Perhaps a start is to make a requirement that not any pawns can move because are blocked by other pawns and that no pawn is on the same color as opponents bishop and each sides has at most 1 bishop and that no pawns are on 7th or 2nd rank and that the kings are blocked from approaching each other by pawn wall. Maybe also bishops need to be on different sides of the pawn wall and neither side is in check but not I am sure and would have to think about more carefully. Checking of the pawn wall is would be the most difficult part, but I think could be checked by looking for all squares that enemy pawns attack and that same side pawns are on to see if there is path from one side of board to other without any holes or diagonal holes. This would need to be checked for bothsides I think. Even if this pawn wall check is somewhat expensive for cpus, such positions where all other rules are also true are very rare, meaning this would only be checked at this point.
Also I think that once such a rule has been made it would be possible to expand upon. Such as instead of having both no pawns on 2nd or 7th and bishops on opposite sides of the pawn wall needing to be true, it would be either no pawns on 2nd or 7th or bishops on opposite sides of pawn wall. Not I am sure if this actually works, so I think is best to start off with both but this is an example of how after the initial rule is implemented it would be easy to add in certain other positions. Additionally, while situations with multiple bishops of the same color for one side will never be autodraws with this rule, I think this is fine because never they do happen in practice anyways.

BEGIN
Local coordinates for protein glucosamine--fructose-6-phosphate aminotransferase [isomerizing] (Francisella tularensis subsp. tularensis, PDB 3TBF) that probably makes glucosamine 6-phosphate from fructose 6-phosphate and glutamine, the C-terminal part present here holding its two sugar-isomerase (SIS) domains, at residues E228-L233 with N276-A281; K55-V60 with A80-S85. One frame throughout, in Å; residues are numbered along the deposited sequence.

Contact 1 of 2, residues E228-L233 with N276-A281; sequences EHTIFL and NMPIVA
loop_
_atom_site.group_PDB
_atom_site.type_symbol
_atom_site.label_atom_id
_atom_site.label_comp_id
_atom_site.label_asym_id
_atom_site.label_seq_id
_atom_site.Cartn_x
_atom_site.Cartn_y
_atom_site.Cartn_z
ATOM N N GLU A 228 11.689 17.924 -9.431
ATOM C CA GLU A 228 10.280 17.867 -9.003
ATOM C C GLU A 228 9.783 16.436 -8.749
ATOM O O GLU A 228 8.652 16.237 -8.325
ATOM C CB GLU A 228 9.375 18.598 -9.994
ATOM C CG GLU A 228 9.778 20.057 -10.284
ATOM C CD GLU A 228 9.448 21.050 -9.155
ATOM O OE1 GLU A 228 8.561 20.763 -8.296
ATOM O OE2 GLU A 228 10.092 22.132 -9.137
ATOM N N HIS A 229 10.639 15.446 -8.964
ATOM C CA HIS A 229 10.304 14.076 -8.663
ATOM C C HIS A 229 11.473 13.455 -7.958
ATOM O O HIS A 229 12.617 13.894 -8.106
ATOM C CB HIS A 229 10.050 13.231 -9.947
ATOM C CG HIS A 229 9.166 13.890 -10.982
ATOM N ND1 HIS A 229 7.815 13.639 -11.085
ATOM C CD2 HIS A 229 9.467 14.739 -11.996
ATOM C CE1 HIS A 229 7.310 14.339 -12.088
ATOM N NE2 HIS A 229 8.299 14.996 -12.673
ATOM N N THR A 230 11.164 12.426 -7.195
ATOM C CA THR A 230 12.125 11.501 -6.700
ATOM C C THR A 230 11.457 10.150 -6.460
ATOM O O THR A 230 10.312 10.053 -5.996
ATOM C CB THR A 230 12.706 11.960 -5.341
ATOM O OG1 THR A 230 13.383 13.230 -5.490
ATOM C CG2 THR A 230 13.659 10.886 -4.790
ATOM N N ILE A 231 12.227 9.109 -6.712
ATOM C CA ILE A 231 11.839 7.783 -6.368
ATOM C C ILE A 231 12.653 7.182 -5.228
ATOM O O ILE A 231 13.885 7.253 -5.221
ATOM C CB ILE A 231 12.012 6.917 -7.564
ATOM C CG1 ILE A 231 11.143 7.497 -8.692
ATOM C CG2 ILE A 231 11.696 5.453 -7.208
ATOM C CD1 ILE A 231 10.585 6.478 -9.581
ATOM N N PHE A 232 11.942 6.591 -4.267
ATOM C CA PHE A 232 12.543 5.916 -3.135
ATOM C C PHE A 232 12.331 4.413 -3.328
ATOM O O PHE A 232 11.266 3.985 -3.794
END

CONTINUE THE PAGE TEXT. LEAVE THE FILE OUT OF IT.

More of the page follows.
#21 Good luck making this work... I'm in day 1000 or so of trying to implement your "1-line" code change:
Atomic detects draws where there are only kings and blocked pawns on the board that cannot capture. This is reality, this is coded, the draw is auto declared, atomic players know this.
𝐈𝐟 𝐲𝐨𝐮 𝐦𝐚𝐤𝐞 𝐚 𝐥𝐢𝐭𝐭𝐥𝐞 𝐜𝐨𝐧𝐜𝐞𝐬𝐬𝐢𝐨𝐧, 𝐭𝐡𝐞𝐧 𝐰𝐡𝐲 𝐧𝐨𝐭 𝐦𝐚𝐤𝐞 𝐚 𝐛𝐢𝐠𝐠𝐞𝐫 𝐜𝐨𝐧𝐜𝐞𝐬𝐬𝐢𝐨𝐧 ?
If you show material balance ( which lichess does ), then why not show bishop pair bonus? ( There was a git issue requesting this, which was turned down: github.com/ornicar/lila/issues/5967 )
There is no philosophical argument that you can make why this and not that. The effective limit is just costs in developer time, maintenance, complexity, the intuitive nature of rules.
@Sarg0n - it doesn't work like that ...
I think @Xeransis is completely right. There are situations where I can see very easily that it is a dead draw. And my brain uses an algorithm to decide that, somewhat along the lines Xeransis mentioned. And it is surely not brute force.
There may be situations where neither I nor Sargon nor any good algorithm may be able to decide if checkmate is possible. Too bad. These situations should be handled like before.
But blocked pawns (forget even about bishops in the first step) with no possibility for the kings to attack any of the opponent's pawns - that should be codable. I believe it is hard work, and maybe it might calculate too long to be feasible.